Paw paws are a mystery to most people. Most think they are papayas, Carica papaya, native to the tropics and beloved of Baloo the bear in The Jungle Book. That’s not the fruit I am talking about. I am talking about Asmina triloba, the American paw paw, a/k/a Hoosier banana or custard apple. They are native to the East and Midwest and happen to be our largest native fruit.
Paw paws live in wet places – notably along riverbanks – from New York to Florida and west to the Great Plains. They are the only non-tropical member of the asmina family, which includes the soursop and tropical custard-apple.
Paw paws are typically a small, spindly tree with leaves that look too large for the tree’s size. They tend to grow in mass clumps in the dappled shade of larger trees.
I first encountered paw paws many years ago, along the banks of the Rappahannock River in Virginia while looking for good places to catch herring and shad from the riverbank. I was bushwhacking toward the water when I found myself in a grove of what, superficially, looked like palms growing underneath the canopy of elms and maples. They had oversized leaves with the floppy habit of palm leaves, although they were not fringed like a real palm leaf.
But these “palms” did have shriveled growths on them that resembled a rotten banana.
As it happens, that’s what they are. Sorta. I had an inkling that this might be a paw paw, so I looked up this plant in Euell Gibbons’ Stalking The Wild Asparagus and it was, indeed, a paw paw. I marked the spot and returned in September, and there were the ripe green “bananas” all over the trees. I could have found them blind, because of the aroma.
The best way I can describe the smell of a paw paw is that it’s like a girl’s first perfume: Tropical-floral and intensely sweet, cloying, almost. And powerful! Oh man, bring a sack of paw paws home and your house will smell like the inside of a candy factory in less than an hour.
Wuff. When I first brought home a stash of them one day, I was almost overcome. I would up putting them on the porch overnight, and a raccoon came and ate them all.
I went back and got some more and let them ripen. Like a banana, they ripen from green to yellow to blackish.
As for flavor, they taste like a cross between bananas and an overripe pear, and the texture is soft and custardy, like lemon curd or an avocado. The color is a rich yellow, like a buttery custard or good French vanilla ice cream.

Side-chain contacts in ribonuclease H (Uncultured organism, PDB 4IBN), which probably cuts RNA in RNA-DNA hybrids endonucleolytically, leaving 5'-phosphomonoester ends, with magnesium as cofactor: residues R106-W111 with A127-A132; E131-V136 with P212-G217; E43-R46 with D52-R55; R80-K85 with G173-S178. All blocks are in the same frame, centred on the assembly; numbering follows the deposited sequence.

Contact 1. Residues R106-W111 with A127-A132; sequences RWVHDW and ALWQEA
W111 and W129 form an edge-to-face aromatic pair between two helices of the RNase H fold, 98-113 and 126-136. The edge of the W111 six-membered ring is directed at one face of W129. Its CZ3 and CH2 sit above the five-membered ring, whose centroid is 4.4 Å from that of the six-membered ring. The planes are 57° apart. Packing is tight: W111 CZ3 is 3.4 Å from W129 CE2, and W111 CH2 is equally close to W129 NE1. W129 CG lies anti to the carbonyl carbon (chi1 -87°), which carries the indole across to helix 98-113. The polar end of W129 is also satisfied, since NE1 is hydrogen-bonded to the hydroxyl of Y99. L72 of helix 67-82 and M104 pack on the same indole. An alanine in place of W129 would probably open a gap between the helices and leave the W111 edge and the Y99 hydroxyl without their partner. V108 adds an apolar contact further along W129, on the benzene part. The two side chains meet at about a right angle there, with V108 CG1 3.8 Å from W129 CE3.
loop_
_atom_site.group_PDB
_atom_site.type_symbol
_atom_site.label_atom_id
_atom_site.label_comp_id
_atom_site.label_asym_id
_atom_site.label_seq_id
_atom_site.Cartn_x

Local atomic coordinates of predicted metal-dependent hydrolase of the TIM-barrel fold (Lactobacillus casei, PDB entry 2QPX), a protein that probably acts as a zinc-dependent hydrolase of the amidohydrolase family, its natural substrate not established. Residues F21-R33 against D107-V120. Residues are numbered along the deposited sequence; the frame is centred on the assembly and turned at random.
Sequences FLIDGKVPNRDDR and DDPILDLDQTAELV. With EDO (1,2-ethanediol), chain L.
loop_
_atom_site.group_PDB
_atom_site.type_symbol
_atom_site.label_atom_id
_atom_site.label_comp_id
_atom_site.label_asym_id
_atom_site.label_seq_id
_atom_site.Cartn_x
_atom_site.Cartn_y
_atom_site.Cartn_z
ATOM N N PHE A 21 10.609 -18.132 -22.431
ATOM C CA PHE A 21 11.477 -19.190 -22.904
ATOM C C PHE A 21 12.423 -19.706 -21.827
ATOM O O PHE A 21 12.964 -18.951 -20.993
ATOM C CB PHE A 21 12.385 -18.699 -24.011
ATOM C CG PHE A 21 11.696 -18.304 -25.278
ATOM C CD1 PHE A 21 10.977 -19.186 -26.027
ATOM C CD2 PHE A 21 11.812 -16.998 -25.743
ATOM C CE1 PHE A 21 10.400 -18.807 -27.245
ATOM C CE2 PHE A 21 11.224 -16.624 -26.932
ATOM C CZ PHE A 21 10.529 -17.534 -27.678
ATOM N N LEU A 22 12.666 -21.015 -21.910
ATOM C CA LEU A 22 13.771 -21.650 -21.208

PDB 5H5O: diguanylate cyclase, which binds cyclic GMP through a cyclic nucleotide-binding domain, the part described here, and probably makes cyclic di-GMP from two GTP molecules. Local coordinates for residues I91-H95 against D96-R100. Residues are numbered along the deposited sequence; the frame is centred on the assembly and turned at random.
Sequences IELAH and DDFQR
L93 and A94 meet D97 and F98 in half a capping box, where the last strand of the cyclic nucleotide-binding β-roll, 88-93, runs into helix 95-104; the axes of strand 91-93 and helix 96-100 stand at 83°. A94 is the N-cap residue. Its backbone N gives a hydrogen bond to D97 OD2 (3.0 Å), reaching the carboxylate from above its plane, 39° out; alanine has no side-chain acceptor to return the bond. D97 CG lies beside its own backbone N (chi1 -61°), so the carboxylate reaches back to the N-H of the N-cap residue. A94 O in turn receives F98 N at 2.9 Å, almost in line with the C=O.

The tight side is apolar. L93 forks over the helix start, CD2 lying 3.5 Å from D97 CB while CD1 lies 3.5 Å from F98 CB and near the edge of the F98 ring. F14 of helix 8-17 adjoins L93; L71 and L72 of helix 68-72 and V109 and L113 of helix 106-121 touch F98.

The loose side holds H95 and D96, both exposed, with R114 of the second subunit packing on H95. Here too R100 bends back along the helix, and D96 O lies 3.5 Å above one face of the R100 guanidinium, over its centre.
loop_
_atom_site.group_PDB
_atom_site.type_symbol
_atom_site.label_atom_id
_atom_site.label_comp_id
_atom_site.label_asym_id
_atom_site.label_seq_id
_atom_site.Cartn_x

Thus this recipe. I am proud to say this one’s a winner. It was pretty simple, actually. Make a standard French vanilla ice cream and add mashed ripe, paw paws, then churn.
- 1 1/2 cups mashed paw paws, about 4 or 5 paw paws
- 2 cups cream
- 2 cups milk
- A scant 1 cup sugar
- 1/2 a vanilla bean, or 1 teaspoon vanilla extract, scraped
- 5 egg yolks
Start by making the custard for the ice cream. Heat the cream and milk and sugar in a pot over medium heat to the steaming point, about 165°F. If you are using a real vanilla bean, add it to the mixture now. If you are using extract, wait a bit.
Beat the egg yolks in a bowl. Stirring the eggs all the time, add one ladle of the hot cream mixture into the eggs. Do this a second time -- this is tempering the eggs so they don't curdle in the hot cream. Pour the egg mixture into the pot.
Stir the custard often and heat it back to the steaming point. When it thickens -- it should coat the back of a spoon -- turn off the heat and pour the custard into a bowl. I like to set the bowl into a larger bowl filled with ice to cool the mix down quickly. Stir in the vanilla extract if that's what you are using.
When the custard is cool, whisk in the mashed paw paws until they are well combined. You can put the mixture into your ice cream maker now, or you can push it through a fine-meshed strainer to remove any stray bits; you'll need to fish out the vanilla bean if you used that anyway. Run through your ice cream machine and eat!
Note that prep time does not include chilling time after you make the custard.